A woman who owns a number of properties in Basildon which she rents to vulnerable families has been given community service for failing to keep their gas appliances well maintained and safe.
Investigations by the Health and Safety Executive (HSE) found that Onyemauche ‘Fidelia’ Peel, 49, of Thamesmead in London, had not been ensuring Landlords’ Gas Safety Checks were routinely carried out in at least four properties between 2003 and 2010. Two boilers had to be turned off because they were in such a dangerous condition that tenants’ lives were at risk.
Some safety checks had been done by unregistered engineers, and Mrs Peel also used an unregistered gas engineer to install a gas boiler in one property.
At Basildon Crown Court today, Mrs Peel admitted 7 breaches relating to the Gas Safety (Installation and Use) Regulations 1998. She was given 150 hours of community service and ordered to pay £2,000 costs.
After the hearing, HSE Inspector Sue Matthews, said:
“Owning properties and renting them out can be very profitable. But it also comes with responsibilities. Landlords must ensure that gas appliances are maintained in a safe condition. This means having annual gas safety checks, repairs, and installation work carried out by Gas Safe registered engineers.
“There is no excuse for not maintaining gas appliances. My investigation showed that nearly a dozen small children were placed at risk for years by this landlord’s failure to maintain gas boilers in their homes.
“The fumes given off by unmaintained gas appliances are colourless, odourless and tasteless – and can kill. Without an annual Landlords’ Gas Safety Check, tenants cannot tell whether their appliances are safe to use. These essential safety checks cost only £70-£100 per year.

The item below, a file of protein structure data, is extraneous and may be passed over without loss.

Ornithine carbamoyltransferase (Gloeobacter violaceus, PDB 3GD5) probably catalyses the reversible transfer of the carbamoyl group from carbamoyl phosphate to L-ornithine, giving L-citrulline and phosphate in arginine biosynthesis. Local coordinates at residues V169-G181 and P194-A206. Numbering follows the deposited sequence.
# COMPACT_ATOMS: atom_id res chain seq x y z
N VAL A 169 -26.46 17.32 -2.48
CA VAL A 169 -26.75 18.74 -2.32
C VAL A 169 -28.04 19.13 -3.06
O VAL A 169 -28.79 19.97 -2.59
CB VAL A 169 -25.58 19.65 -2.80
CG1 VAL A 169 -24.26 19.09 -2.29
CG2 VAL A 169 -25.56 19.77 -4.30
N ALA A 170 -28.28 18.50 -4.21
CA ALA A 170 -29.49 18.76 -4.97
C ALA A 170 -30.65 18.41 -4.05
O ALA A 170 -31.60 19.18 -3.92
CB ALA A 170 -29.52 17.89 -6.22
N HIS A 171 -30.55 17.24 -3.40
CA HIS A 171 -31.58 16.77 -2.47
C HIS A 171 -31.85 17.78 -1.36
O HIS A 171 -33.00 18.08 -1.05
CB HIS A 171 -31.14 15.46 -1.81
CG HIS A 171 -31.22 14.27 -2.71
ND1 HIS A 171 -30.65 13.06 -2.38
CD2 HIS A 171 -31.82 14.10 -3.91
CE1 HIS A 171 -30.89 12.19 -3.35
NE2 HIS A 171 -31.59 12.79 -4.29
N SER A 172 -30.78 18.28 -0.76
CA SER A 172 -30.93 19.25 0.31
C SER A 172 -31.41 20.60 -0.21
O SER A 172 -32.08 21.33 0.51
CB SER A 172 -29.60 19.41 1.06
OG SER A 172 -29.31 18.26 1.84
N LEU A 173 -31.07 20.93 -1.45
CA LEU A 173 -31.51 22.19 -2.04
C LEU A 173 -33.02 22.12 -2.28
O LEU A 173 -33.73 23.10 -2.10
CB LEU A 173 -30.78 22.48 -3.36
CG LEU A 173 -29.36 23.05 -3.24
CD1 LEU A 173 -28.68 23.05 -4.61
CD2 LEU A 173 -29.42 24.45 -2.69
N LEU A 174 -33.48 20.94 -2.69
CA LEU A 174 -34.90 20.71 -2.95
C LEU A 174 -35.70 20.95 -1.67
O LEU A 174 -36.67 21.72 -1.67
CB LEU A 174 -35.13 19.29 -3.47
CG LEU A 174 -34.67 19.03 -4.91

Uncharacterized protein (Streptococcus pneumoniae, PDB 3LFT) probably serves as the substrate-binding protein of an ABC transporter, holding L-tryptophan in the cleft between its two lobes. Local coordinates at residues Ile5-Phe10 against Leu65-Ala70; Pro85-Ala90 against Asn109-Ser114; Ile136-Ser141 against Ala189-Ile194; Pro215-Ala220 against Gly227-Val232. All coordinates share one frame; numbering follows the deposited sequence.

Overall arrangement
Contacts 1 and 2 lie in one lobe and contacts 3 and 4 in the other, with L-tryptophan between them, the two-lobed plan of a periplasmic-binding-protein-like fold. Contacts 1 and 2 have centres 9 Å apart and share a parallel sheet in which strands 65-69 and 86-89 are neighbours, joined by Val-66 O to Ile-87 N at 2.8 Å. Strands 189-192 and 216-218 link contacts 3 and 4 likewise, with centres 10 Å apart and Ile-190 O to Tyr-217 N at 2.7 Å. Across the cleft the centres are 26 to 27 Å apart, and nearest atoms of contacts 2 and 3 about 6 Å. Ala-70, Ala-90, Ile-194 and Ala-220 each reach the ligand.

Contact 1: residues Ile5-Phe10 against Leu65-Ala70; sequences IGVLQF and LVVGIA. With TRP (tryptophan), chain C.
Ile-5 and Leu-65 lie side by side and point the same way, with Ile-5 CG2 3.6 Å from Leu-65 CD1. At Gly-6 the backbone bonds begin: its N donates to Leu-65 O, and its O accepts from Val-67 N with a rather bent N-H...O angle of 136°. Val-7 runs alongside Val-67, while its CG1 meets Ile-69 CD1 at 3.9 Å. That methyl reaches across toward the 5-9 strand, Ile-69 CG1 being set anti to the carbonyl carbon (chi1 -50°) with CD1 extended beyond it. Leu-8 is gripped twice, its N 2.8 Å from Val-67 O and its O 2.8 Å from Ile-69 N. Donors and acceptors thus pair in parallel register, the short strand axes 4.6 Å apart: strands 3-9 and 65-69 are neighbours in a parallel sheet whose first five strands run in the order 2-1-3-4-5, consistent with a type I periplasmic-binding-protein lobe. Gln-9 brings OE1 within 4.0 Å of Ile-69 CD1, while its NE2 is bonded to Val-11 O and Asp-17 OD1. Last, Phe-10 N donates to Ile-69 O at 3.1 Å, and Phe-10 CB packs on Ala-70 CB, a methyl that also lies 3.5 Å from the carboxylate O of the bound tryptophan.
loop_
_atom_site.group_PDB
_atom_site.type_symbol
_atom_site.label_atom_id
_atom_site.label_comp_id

“It is illegal for landlords and unregistered engineers to carry out gas work. Working with gas appliances is difficult, specialised and potentially very dangerous. Only qualified and registered engineers should attempt it.
“HSE will not hesitate to prosecute landlords who use unregistered gas engineers. Landlords can easily check whether gas engineers are registered by telephoning Gas Safe or checking on the Gas Safe website.”
Judge Owen Davis QC described these incidents as a “time bomb waiting to go off” and “it was just chance that no-one was killed.”
It is a legal requirement for any gas engineering business or self-employed gas engineer carrying out domestic or commercial gas work to be registered under the Gas Safety (Installation & Use) Regulations 1998.
Paul Johnston, Chief Executive of Gas Safe Register added:
“People employing an engineer to fit, fix or service gas appliances, should always make sure that person is Gas Safe registered. Don’t just take their word for it. Check they are on the Gas Safe Register and check their ID card when they arrive at your door.
“People shouldn’t take any risks. Badly fitted and poorly serviced gas appliances can cause fires, explosions, gas leaks and carbon monoxide poisoning.”
The CORGI gas registration scheme was replaced by Gas Safe Register in Great Britain in 2009. The register aims to protect 21 million gas consumers from dangerous gas work.